The advancement of science: science without legend, objectivity without illusions

New York: Oxford University Press (1993)
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Abstract

During the last three decades, reflections on the growth of scientific knowledge have inspired historians, sociologists, and some philosophers to contend that scientific objectivity is a myth. In this book, Kitcher attempts to resurrect the notions of objectivity and progress in science by identifying both the limitations of idealized treatments of growth of knowledge and the overreactions to philosophical idealizations. Recognizing that science is done not by logically omniscient subjects working in isolation, but by people with a variety of personal and social interests, who cooperate and compete with one another, he argues that, nonetheless, we may conceive the growth of science as a process in which both our vision of nature and our ways of learning more about nature improve. Offering a detailed picture of the advancement of science, he sets a new agenda for the philosophy of science and for other "science studies" disciplines.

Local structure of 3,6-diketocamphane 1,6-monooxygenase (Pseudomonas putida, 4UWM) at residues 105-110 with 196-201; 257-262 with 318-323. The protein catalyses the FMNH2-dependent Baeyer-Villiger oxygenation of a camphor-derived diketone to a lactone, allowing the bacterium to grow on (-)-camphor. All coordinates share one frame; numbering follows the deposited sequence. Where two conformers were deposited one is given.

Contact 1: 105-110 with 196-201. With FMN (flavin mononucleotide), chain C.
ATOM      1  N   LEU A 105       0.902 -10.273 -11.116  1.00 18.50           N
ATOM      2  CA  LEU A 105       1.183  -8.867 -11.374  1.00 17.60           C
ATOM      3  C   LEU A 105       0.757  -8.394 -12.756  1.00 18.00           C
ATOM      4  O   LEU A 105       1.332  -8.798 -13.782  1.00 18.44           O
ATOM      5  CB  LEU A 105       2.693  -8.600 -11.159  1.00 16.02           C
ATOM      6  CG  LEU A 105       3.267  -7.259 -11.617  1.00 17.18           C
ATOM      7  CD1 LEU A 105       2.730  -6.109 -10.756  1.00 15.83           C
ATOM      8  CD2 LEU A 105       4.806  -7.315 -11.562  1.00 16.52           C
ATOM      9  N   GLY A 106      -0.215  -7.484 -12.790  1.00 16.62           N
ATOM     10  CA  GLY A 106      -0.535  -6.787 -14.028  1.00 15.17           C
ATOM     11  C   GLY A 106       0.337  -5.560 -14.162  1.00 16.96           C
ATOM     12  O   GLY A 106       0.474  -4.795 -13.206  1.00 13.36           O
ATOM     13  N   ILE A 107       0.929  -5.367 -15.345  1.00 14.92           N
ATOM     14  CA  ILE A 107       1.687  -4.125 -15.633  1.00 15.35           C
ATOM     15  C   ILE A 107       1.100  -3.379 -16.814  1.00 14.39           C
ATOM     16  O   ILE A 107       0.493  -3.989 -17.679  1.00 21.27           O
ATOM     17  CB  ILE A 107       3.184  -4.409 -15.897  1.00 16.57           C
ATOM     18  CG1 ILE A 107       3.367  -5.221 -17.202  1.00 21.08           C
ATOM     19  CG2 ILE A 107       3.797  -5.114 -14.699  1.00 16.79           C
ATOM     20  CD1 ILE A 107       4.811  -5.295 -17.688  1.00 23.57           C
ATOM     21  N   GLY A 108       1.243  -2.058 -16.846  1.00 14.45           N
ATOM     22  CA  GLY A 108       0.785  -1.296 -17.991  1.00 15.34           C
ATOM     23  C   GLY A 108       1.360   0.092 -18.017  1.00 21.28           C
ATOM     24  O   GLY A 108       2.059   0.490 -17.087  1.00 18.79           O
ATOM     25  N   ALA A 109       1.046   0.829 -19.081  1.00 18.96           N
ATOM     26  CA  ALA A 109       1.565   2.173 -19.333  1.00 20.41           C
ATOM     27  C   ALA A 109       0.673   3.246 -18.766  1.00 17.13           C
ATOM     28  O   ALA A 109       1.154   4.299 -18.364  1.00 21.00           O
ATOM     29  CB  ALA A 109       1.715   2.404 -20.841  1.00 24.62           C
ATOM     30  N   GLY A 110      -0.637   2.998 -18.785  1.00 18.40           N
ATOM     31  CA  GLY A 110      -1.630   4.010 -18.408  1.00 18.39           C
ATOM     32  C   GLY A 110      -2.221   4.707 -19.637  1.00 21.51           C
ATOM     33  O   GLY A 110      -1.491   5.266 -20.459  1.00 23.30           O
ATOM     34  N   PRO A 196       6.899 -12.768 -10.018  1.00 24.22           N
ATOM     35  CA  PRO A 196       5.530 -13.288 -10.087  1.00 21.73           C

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Philip Kitcher
Columbia University

Citations of this work

Echo chambers and epistemic bubbles.C. Thi Nguyen - 2020 - Episteme 17 (2):141-161.
Epistemology of disagreement: The good news.David Christensen - 2007 - Philosophical Review 116 (2):187-217.
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Person as scientist, person as moralist.Joshua Knobe - 2010 - Behavioral and Brain Sciences 33 (4):315.

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